Wednesday, May 19, 2010

A Simple Choice

I watched the film You’ve Got Mail last night on TV. Shutup.

Anyway, I have to admit I enjoyed it this time around about as much as the first couple of times I saw it. Shutup.

There is one scene—scene transition, actually (I took a film class in college)--that impressed me the first time around and stuck with me.

It’s where the little bookstore has closed, and Kathleen Kelly’s dream, the only life she’s known, has died with it, and all is dark and dreary and sad in the winter night. Fade to black. Then fade into blue sky, trees blossoming along the sidewalk. The hope of new life (and love?) returning. Springtime in New York.

I think I would’ve caught the significance even without the film class. It’s pretty obvious, actually. Textbook. Downright corny, even. (This ain’t Ingmar Bergman, folks).

But then, a lot of good things in life are obvious, textbook and corny. For example, I have fond memories of family holiday gatherings where my grandmother cooked a big turkey meal and stayed so busy fussing that she seldom sat down to the table where we were all crammed in (and loving it), catching glimpses of the Lions playing on TV, and chatting up a storm…followed by the men mostly relaxing, the women mostly cleaning up and the kids amusing themselves as they do. And on our departure, my mother saying “Y’all come to see us,” and the liturgical response of “Y’all come see US,” knowing they probably wouldn’t come see each other until next holiday at grandmother’s, and would probably be OK with it.

Obvious. Textbook. Corny, even. But I wouldn’t trade it for “cool” at all (although I admit the Christmas dinner I had on a Hawaii hotel terrace watching the waves with new friends was pretty nice, too. But that’s beside my point).

In so many films, by contrast to this Hanks/Ryan gem, so much of the budget is dedicated to special effects and so little on character and story (I’m talking to you, Transformers and the latter Star Wars films), that they feel more like roller coasters than movies. And leave me cold. If I want thrill rides, I’ll take my great-niece to Lake Winnepesaukah again and try to forget how even welded steel can break and metal bolts can fail and turn a good time into the next YouTube horror show. (But it was fun, Katelyn, really. Although next time I may take a kid who’s too short for certain rides).

“Cool” (whatever that may mean to you at the moment) is hard to maintain (and expensive to produce, usually). It’s exhausting to keep up with it. Which is why I don’t really regret missing out on “Lost” (I didn’t think it was a good idea to watch a plane crash every week before I went to Africa in 2004, and I never caught up). What is “alternative” today is on the shelves at Wal-Mart tomorrow, at rollback prices. And if you have to make a lot of effort to attain cool, you’ve already failed. Part of maturity is learning to own your tastes and preferences, and not feel pressured to conform to the trends. I believe those who are brave enough to “embrace the corny” in their own lives and in others’ are happier (in contrast with those Goth people—so much makeup!). And eventually the deeper things in a person’s life may surface of their own accord, expressed in a natural eloquence and simplicity and originality. As a songwriter I can say from experience that “simple but meaningful” is an achievement. This is not to be confused, by the way, with “simplistic”—that would refer to an incomplete expression of an idea, where “simple” implies wholeness with brevity.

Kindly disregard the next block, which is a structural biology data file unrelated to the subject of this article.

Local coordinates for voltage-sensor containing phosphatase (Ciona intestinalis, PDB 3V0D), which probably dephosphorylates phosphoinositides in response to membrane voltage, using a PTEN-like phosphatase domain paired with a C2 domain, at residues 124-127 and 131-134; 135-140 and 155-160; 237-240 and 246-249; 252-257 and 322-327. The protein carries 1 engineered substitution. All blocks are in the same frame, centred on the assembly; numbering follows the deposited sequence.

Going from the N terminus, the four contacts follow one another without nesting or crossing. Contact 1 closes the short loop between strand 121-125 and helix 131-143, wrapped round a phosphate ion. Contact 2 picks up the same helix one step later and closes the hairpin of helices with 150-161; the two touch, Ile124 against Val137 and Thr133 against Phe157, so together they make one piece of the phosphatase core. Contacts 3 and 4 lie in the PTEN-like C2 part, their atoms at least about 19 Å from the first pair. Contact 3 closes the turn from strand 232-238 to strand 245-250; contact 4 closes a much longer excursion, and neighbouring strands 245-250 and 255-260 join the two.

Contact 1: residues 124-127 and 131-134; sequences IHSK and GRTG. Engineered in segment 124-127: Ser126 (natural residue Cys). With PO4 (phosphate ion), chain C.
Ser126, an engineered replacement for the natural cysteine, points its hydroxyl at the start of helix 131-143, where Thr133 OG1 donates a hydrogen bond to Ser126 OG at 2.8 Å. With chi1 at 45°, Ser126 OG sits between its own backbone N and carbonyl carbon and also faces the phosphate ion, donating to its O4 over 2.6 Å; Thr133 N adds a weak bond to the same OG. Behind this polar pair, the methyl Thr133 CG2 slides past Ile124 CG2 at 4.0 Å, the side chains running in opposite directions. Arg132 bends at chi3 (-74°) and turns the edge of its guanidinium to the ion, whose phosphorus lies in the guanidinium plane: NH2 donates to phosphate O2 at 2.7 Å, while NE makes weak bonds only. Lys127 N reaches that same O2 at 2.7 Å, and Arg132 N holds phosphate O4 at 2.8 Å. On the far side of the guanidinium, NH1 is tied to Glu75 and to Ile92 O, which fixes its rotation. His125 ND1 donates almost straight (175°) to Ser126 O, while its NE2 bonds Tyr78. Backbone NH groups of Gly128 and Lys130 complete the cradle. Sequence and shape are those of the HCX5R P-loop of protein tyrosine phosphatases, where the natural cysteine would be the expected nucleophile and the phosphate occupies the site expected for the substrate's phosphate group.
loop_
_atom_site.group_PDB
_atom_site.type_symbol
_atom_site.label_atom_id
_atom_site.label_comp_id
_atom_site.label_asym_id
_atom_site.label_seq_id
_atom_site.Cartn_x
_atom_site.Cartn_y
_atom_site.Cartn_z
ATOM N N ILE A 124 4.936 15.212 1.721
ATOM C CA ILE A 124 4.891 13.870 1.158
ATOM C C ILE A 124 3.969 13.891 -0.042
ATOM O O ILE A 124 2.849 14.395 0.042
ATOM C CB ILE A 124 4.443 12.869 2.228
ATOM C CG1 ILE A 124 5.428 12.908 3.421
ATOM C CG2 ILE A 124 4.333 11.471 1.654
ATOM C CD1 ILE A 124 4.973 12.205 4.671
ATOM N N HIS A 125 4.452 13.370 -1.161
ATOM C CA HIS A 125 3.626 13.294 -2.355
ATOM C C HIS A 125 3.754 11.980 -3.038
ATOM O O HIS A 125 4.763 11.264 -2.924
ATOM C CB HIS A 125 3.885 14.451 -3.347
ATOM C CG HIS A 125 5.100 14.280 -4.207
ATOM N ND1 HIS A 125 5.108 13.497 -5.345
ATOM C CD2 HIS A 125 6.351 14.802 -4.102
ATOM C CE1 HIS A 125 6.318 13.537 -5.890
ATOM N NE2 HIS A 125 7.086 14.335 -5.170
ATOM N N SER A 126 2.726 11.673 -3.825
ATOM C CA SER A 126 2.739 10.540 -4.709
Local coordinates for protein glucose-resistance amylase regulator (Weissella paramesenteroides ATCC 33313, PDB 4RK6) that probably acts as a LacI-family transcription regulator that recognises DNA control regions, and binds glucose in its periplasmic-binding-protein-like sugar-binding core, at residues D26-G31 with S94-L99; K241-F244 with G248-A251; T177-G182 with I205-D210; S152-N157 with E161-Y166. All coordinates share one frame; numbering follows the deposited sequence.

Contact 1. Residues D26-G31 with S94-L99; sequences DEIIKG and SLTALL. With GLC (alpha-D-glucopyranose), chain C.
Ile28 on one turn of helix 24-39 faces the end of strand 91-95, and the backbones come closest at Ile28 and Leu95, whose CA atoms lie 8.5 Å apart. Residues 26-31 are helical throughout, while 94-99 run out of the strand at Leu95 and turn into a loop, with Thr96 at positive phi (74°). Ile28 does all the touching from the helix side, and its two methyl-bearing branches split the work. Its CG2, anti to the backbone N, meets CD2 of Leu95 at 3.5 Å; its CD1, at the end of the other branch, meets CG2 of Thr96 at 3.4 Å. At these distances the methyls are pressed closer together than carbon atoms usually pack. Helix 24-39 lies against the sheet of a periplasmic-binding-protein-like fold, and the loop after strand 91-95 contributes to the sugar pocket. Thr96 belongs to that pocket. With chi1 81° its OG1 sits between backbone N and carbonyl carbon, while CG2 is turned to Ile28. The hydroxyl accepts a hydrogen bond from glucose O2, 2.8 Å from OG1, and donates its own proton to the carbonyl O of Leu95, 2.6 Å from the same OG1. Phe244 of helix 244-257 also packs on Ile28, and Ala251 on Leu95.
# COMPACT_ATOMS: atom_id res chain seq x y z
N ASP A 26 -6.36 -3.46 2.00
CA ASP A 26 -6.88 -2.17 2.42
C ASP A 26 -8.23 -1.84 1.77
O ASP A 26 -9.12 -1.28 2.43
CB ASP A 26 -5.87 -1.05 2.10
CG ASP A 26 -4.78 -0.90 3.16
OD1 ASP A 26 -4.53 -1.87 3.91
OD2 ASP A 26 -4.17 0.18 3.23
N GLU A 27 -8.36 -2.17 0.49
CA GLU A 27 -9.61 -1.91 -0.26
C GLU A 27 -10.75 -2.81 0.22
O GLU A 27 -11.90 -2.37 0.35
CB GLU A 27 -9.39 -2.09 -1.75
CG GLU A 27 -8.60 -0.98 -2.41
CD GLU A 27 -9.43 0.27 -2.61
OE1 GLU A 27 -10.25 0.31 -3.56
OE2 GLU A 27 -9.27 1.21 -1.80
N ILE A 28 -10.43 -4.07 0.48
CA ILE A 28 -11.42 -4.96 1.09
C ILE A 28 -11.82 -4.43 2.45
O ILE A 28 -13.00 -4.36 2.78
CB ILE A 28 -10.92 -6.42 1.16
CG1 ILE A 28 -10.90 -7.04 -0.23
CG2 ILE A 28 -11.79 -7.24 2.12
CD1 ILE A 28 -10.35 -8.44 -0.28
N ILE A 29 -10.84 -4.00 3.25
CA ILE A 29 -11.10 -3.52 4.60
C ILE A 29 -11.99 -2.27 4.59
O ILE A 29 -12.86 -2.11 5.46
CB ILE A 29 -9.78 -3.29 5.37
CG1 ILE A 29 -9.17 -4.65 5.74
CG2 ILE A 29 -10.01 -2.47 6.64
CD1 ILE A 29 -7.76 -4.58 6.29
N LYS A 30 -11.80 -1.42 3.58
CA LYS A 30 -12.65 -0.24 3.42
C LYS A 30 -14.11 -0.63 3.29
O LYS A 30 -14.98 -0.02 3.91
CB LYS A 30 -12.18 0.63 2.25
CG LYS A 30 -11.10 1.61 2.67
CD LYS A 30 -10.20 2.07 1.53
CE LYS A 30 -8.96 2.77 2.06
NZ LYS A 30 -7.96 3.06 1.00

I’m not saying every choice should be for the obvious (see the previous post); we just shouldn’t be afraid to make it if it’s right.

Unfortunately, TV people are bound by the obligation to show commercials and look for places where they can go to breaks without violating the flow of the material. Given that most directors stay up long nights (and keep many other people up with them) considering and reconsidering how they’ve arranged every second of their work, if you ask them, they’d probably say finding good places for commercials in their films is a little like finding the right time during a eulogy to pass gas. In the case of You’ve Got Mail, inevitably the commercial comes right at the aforementioned fade to black (TV people are masters of the obvious choice—been there, done that), and by the time the ads are over, the uplifting effect of the coming of Spring is fairly diluted, if not destroyed. But thanks to Netflix, this is an easily avoided problem. So look for it, and you’ll see what I mean.

Or am I thinking of Sleepless In Seattle? When Harry Met Sally? Oh, well, you get the point. Shutup.

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